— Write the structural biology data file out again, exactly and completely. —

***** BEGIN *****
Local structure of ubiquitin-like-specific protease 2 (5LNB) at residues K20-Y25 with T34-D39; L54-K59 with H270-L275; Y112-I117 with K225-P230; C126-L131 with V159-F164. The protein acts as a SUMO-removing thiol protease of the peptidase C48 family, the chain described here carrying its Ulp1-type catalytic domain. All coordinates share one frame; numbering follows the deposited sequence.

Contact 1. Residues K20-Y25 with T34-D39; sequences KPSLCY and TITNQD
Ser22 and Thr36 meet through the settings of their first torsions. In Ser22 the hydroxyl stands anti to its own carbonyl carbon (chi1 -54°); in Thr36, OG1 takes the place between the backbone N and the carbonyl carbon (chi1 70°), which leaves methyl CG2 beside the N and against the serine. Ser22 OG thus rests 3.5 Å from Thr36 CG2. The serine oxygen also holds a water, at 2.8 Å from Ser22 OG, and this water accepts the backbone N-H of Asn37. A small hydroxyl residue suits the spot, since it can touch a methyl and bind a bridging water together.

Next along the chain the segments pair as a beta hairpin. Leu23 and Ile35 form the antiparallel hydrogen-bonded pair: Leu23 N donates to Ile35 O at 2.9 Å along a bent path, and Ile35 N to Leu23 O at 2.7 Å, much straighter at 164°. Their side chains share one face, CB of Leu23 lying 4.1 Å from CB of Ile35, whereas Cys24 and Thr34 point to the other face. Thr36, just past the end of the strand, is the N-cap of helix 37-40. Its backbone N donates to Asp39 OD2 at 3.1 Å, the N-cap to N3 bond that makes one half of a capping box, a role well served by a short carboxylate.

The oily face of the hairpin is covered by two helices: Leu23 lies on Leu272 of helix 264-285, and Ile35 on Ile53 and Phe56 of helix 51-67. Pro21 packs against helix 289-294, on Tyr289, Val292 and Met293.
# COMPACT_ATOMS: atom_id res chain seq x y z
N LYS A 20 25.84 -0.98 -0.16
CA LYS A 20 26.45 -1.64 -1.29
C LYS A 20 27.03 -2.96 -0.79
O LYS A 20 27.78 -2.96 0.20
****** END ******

Local structure of ubiquitin-like-specific protease 2 (5LNB) at residues K20-Y25 with T34-D39; L54-K59 with H270-L275; Y112-I117 with K225-P230; C126-L131 with V159-F164. The protein acts as a SUMO-removing thiol protease of the peptidase C48 family, the chain described here carrying its Ulp1-type catalytic domain. All coordinates share one frame; numbering follows the deposited sequence.

Contact 1. Residues K20-Y25 with T34-D39; sequences KPSLCY and TITNQD
Ser22 and Thr36 meet through the settings of their first torsions. In Ser22 the hydroxyl stands anti to its own carbonyl carbon (chi1 -54°); in Thr36, OG1 takes the place between the backbone N and the carbonyl carbon (chi1 70°), which leaves methyl CG2 beside the N and against the serine. Ser22 OG thus rests 3.5 Å from Thr36 CG2. The serine oxygen also holds a water, at 2.8 Å from Ser22 OG, and this water accepts the backbone N-H of Asn37. A small hydroxyl residue suits the spot, since it can touch a methyl and bind a bridging water together.

Next along the chain the segments pair as a beta hairpin. Leu23 and Ile35 form the antiparallel hydrogen-bonded pair: Leu23 N donates to Ile35 O at 2.9 Å along a bent path, and Ile35 N to Leu23 O at 2.7 Å, much straighter at 164°. Their side chains share one face, CB of Leu23 lying 4.1 Å from CB of Ile35, whereas Cys24 and Thr34 point to the other face. Thr36, just past the end of the strand, is the N-cap of helix 37-40. Its backbone N donates to Asp39 OD2 at 3.1 Å, the N-cap to N3 bond that makes one half of a capping box, a role well served by a short carboxylate.

The oily face of the hairpin is covered by two helices: Leu23 lies on Leu272 of helix 264-285, and Ile35 on Ile53 and Phe56 of helix 51-67. Pro21 packs against helix 289-294, on Tyr289, Val292 and Met293.
# COMPACT_ATOMS: atom_id res chain seq x y z
N LYS A 20 25.84 -0.98 -0.16
CA LYS A 20 26.45 -1.64 -1.29
C LYS A 20 27.03 -2.96 -0.79
O LYS A 20 27.78 -2.96 0.20